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Outside the Southern Myth Hardcover – July 1, 1997
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My background and familiarity with him therefore give me a different perspective than other reviewers of this book. I got different things from this book than they did. I think the book title is a bit misleading. While he did spend time explaining how his life was different than the stereotypical Southerner, Noel's book felt more like a recounting of his life and how he came to be the adult person he was. Anyone hoping for a full and complete exposition on the "Southern Myth" is probably going to be disappointed.
Noel stayed in the South and his academic expertise in the writings of Faulkner, Welty and other Southern authors probably gave him a much greater awareness of his Southern-ness than I have of mine. I left the South after graduating college and am now much less awash in the culture of the region than when I was growing up.Read more ›
Polk relies on the description of the South found in popular media to define what he calls the Southern Myth. Thus, he sets up a world beyond which most Southerners have always lived. Anyone familiar with the historical, cultural, and geographical scholarship of the region in the last half of the twentieth century recognizes the hollowness of the vision of the South as a world of white-columed mansions and shotgun houses, plantations and sharecroppers, churches and racial lynchings, good old boys and cotillion queens, with a tortured history of loss and racial tension whispering around every corner. Perhaps in 1900, there might have been some point in debunking that particular vision, but not in 2000 – unless one intended to replace it with a more realistic vision. And Polk doesn't do that.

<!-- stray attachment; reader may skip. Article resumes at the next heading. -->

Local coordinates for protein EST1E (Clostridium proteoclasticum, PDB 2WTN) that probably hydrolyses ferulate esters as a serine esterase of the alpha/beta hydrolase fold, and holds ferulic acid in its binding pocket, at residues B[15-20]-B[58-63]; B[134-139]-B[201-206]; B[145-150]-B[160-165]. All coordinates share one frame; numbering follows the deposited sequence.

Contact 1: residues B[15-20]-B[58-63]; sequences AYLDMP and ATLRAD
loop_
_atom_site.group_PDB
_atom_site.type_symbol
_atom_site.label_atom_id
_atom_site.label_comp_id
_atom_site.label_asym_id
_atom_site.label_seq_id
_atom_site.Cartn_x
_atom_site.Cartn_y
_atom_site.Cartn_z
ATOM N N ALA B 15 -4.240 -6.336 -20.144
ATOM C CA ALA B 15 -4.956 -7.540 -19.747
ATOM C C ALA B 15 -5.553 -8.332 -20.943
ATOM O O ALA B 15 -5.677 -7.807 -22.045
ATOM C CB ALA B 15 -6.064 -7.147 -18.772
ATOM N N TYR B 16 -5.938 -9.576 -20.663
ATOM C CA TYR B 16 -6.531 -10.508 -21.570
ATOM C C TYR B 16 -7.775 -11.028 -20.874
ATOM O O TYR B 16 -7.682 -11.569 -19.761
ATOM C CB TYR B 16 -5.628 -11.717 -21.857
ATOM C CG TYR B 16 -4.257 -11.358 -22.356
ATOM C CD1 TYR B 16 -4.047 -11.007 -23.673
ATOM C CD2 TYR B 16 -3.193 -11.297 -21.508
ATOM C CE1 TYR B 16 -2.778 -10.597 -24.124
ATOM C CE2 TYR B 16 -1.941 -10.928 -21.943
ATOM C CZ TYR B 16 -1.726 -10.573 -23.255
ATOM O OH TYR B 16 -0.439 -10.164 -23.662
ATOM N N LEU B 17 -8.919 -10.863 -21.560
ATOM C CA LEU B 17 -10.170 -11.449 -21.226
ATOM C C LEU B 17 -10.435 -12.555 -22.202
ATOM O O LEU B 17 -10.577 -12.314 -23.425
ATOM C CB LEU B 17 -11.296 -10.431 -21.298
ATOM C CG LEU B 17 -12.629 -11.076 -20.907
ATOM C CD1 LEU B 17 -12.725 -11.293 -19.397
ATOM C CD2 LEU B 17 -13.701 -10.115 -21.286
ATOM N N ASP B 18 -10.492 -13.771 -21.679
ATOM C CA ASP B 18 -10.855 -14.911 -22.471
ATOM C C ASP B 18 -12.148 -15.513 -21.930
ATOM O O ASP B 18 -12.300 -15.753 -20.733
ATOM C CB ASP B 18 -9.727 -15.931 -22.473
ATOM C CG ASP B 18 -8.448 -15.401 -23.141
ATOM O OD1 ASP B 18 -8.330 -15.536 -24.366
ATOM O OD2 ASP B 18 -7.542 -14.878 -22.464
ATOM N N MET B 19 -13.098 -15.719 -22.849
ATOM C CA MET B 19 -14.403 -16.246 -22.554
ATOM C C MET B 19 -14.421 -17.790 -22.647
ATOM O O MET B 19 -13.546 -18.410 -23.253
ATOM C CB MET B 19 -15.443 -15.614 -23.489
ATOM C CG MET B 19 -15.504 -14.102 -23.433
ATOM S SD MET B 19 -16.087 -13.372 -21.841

He promises to do it. He proposes to show through his personal experience that there has always been a southern culture that exists outside the fictionalized rural South and small towns with with statues of Confederate soldiers.Read more ›
That said, I wholeheartedly recommend this book as a wonderful example of a brilliant and sensitive man following Socrates' dictum that the unexamined life is not worth living. Looking back at a childhood and young adulthood spent entirely in the South, Dr. Polk does not shy away from confronting the issues, both internal and external, that shaped him into the man he was to become, for better or worse. Although the memoir does not pull any punches when it comes to the author's condemnation of the institutionalized racism and suffocating religious atmosphere of his native land, it shines as the reflections of a man who understands fully the role that was carved out for him by both the cultures of Picayune, MS and the United States as a whole, and who nonetheless refuses to be defined as anything other than the individual who is Noel Polk.
Most Recent Customer Reviews
Not mired in the past = Uneducated and doomed to repeat it. That's the problem with America today and that's exactly the way this Government likes its' subjects; clueless and... Read morePublished on September 26, 2012 by Louis
As transactions go, it was perfect. Everything that is to be expected in the purchase of a book has been met in terms of condition and arrival time. Read morePublished on January 27, 2012 by JennyB
A valid, if self-serving, premise sadly negated by Polk's ham-fisted execution. "Demythologization" in the hands of a master (Marx, Bultmann, Ricoeur, even Snuffy Smith) this... Read morePublished on July 9, 2008 by a reader